When Mackenzie Clark comes into work, she knows she’s going to learn something new and chances are she will be out in the field, in a provincial park. Mackenzie is one of 37 youth employed in the BC Parks Youth Employment Program across the province, with 11 co–op positions and 26 student ranger intern positions, under the broader umbrella of the StrongerBC Future Leaders Program.
Both the Youth Employment Program and Student Ranger Program provide young people with meaningful employment opportunities and new skill development while completing projects that support park management. “It’s really fun to do scotch broom removal because you see visible progress really quickly,” said Mackenzie “I was surprised that the pretty flowers I commented on at Gowlland Tod (Provincial Park) are actually invasive sweet peas!”
Mackenzie also had varied experiences this summer with a trip to Botanical Beach (Juan de Fuca Provincial Park) where she and a coworker set up a booth at the trailhead to talk to people about the park and park etiquette. Many park visitors are unaware that simple behaviours can help protect the environment, such as having dogs on a leash so they don’t chase wildlife and crush sensitive ecosystems, or keeping hands out of tide pools to protect sensitive sea life.
Over the summer, Mackenzie also visited Vargas Island Provincial Park, where BC Parks staff were doing a joint beach cleanup with Surfrider organization. She was thrilled to see sea otters for the first time in the wild and lots of grey whales, some orcas and even wolf tracks. “I think I’d rather see the tracks than the real wolf!” she laughs.
Elysia Fuller-Thomson, another student ranger intern, is based in Alice Lake, and has just graduated from McMaster University in the Integrated Sciences Program. “I applied to work in parks because I love using parks. Parks have been a part of my life since I was really young,” she said”
“A major project I worked on was to help build a better understanding of visitor use in BC Parks. We are monitoring many parks in the Sea to Sky region,” Elysia said. “This region has had unprecedented visitation growth even before the pandemic. We were looking at how many people were using a certain trail vs another one. Trail counters are the biggest indication of how many people are using the trails and are a really important resource. Visitor use influences operational and planning priorities and decisions. For example, should we build more campsites, and bridges?”
Elysia’s long term goal is to solve big environmental problems, whether in government or consulting.
“This job experience gave me a perspective on how to tackle park overuse which is an environmental and social problem. There is a ton of people using our parks for the first time. We have a huge opportunity to educate them.”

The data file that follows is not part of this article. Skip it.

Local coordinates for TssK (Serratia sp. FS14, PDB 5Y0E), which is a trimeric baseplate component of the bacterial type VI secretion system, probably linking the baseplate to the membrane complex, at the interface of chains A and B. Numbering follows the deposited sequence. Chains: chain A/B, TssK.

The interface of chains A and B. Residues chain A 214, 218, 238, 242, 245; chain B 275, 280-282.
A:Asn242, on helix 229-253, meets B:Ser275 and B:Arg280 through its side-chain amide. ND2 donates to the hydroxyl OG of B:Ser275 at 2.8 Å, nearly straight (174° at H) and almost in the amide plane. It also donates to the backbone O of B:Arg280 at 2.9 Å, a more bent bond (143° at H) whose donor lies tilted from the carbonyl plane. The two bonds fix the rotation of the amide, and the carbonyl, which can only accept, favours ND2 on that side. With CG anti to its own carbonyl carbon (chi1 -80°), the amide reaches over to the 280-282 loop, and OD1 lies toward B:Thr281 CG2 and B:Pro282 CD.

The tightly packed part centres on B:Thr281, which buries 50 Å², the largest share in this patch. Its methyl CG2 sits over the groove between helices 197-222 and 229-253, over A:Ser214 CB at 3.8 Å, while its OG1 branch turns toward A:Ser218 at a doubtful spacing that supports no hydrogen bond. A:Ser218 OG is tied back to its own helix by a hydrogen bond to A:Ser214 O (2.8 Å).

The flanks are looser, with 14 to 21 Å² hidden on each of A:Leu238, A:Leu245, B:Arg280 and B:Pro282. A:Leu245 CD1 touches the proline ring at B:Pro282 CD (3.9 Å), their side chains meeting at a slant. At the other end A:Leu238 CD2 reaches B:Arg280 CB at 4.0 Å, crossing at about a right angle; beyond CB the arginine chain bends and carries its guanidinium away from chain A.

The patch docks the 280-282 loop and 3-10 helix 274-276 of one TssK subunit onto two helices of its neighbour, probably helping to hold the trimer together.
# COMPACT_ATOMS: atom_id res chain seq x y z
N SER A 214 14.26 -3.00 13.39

Sean Roufosse, is a student ranger crew ember based in Terrace. The Student Ranger Program is now in its fourth year and is funded by the BC Parks Licence Plate Program and Project Learning Tree Canada.
One of Sean’s summer experiences was a boat trip to do trail work and beach cleanup in the Lucy Islands Conservancy and King George Provincial Park, east of Prince Rupert and Metlakatla. Another experience was doing sling training, how to attach and detach a sling to a helicopter. Slings are used to bring materials into a back country area, for example to build a tent pad on alpine terrain.
“We were taught about different ecosystems, and endangered animals to be aware of, especially bird nests. For example, the Northern Goshawks, which are red listed as endangered.” Sean said.
Sean is finishing a degree in geography with a specialization in environment and sustainability and a minor in urban studies from UBC. “Often in society, when we talk about nature, we separate society from nature. I’m interested in learning how to reduce the divide between society and nature and what that means for future policy development. It’s really great to see people understanding why we are protecting wild spaces.”
Another experience was doing culture camps with Indigenous youth and elders. Terrace is next to the Nisga’a Treaty, the first modern treaty in BC. More learning came from coworkers and park operators who are Indigenous, about the history of the nation, cultural perspective and realities, and the current state of reconciliation in this area.
“I’ve learned a lot in three months, more than I thought I would. It’s been interesting to hear the impact of parks on people during the pandemic. Certain areas have seen large traffic increases. Parks in the north are amazing, the culture of the north is really accepting and kind. Such a privilege to experience. “
Most of the Youth Employment Program and Student Ranger Program staff finish work at the end of August, and for most part, they head back to the classroom, with their summer experiences and skills part of their road ahead.